SECURITY, ECONOMY AND GOVERNANCE
Due to jihadist attacks, close to a thousand schools have closed and states of emergency declared in 14 provinces across the six regions bordering Mali and Niger, namely Boucle du Mouhoun, Centre-Est, Est, Hauts-Bassins, Nord and Sahel. Attacks have also targeted security agencies, the Gendarmerie, and Christians, mainly the country’s Catholic community.
Geoeconomically, the jihadist threat poses a challenge to the country’s economic growth. Burkina Faso’s revenue is heavily dependent on minerals, especially gold, drawing in foreign mining companies and foreign nationals. Attacks and kidnappings have increasingly targeted these interests, recently evidenced by the death of Canadian mineworker Kirk Woodman. Foreign nationals will remain prime targets, mainly as a funding strategy but also for ideological legitimation. With the country’s heavy reliance on the mineral sector, this dynamic threatens economic development, feeding into the cycle of violence.
This could have major political consequences for President Kaboré’s government. Dire economic adversity could weaken the central government’s legitimacy among ordinary citizens and the aristocracy. Given the country’s history of coups, the military may seize on economic adversity, the ongoing chaos and a failure to fend of jihadists as a pretext to take government — as occurred in Mali in 2012.
A LOOMING JIHADIST CONGLOMERATE?
Burkina Faso is also the last domino standing between jihadist militancy in the Sahel-Sahara and the coastal states to the south; the country shares southern boundaries with the Ivory Coast, Ghana, Togo and Benin. Until 2015-2016, the country stood as a bulwark between these countries and the heightened jihadist presence in Mali and the broader Sahel to the north. But with Burkina Faso faltering, coastal countries are on high alert. A recent conference on security in West Africa heard that there were around 185 border crossings along the Ghana-Burkina Faso border. Concerningly, only eight have approved border posts.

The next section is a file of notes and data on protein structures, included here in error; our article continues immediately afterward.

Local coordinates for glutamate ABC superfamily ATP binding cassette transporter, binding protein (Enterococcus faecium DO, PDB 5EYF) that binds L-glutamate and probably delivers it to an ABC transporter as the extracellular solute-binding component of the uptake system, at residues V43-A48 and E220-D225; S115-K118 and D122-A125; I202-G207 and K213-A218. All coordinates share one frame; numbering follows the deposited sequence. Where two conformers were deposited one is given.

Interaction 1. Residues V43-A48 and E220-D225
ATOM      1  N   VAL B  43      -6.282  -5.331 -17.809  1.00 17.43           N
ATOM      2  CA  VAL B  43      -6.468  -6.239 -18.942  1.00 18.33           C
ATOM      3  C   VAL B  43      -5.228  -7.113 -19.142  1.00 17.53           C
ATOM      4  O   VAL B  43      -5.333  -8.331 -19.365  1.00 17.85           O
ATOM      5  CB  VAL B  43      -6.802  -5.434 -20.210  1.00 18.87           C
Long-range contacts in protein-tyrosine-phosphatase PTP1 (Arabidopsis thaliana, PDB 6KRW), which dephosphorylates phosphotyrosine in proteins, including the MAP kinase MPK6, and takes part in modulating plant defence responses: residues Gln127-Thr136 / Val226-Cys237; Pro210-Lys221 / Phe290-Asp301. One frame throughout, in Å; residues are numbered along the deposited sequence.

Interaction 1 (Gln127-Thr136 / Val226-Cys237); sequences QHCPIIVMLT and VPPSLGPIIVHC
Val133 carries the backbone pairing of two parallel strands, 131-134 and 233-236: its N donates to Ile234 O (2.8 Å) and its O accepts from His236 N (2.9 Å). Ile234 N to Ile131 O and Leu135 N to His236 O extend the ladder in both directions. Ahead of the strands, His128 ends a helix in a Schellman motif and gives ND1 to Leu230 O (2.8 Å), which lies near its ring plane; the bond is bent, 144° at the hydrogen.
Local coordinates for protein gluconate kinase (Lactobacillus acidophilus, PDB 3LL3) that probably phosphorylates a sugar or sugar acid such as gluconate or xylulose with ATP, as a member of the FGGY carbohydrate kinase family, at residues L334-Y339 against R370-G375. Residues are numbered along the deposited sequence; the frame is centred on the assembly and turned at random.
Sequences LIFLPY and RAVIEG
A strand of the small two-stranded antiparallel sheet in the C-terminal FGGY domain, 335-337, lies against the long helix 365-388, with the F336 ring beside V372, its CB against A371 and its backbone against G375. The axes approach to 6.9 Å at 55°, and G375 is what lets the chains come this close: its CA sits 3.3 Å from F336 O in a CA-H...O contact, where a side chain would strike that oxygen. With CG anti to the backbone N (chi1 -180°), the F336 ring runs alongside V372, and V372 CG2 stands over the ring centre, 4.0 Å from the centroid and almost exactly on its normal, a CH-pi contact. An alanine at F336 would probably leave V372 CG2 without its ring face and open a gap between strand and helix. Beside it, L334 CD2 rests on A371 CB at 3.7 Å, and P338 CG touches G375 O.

With violent criminal activities in Burkina Faso’s Arli National Park and Benin’s Pendjari National Parks, jihadist activities could conflate with other local interests to pose serious threats to neighboring states. Mining site security is also threatened and some mining actors in the region are worried about the potential for illegal miners to co-opt jihadists into taking over sites.
There are conflicting assessments about the possibility of jihadism spreading into northern Ghana. Jihadists in the broader Sahel have so far targeted Francophone countries — potentially good news for Ghana, and bad news for Burkina Faso’s other neighbours. Ghana’s northernmost regions are not so religiously homogeneous as to easily allow infiltration of jihadist militants, and the northern regions of Ivory Coast are more penetrable than Ghana’s.
However, a history of deep-seated and pre-existing communal conflicts in Ghana’s northern regions may provide fertile grounds that jihadists from the Sahel regions could exploit. Foreign development and mining workers are always lucrative targets for militants. While home to few foreign mining companies, the area acts as the NGO capital of Ghana; the region could see a spike in terrorist attacks and kidnapping for ransom, which would worsen the already poor socio-economic conditions.
Burkina Faso portends a bleak future for national and regional security, as well as foreign geostrategic and commercial interests. With Niger as a key global producer of uranium and with Boko Haram’s presence in the Lake Chad Basin area being not too far away, the falling jihadist dominos across West Africa could be a foretaste of much worse crises.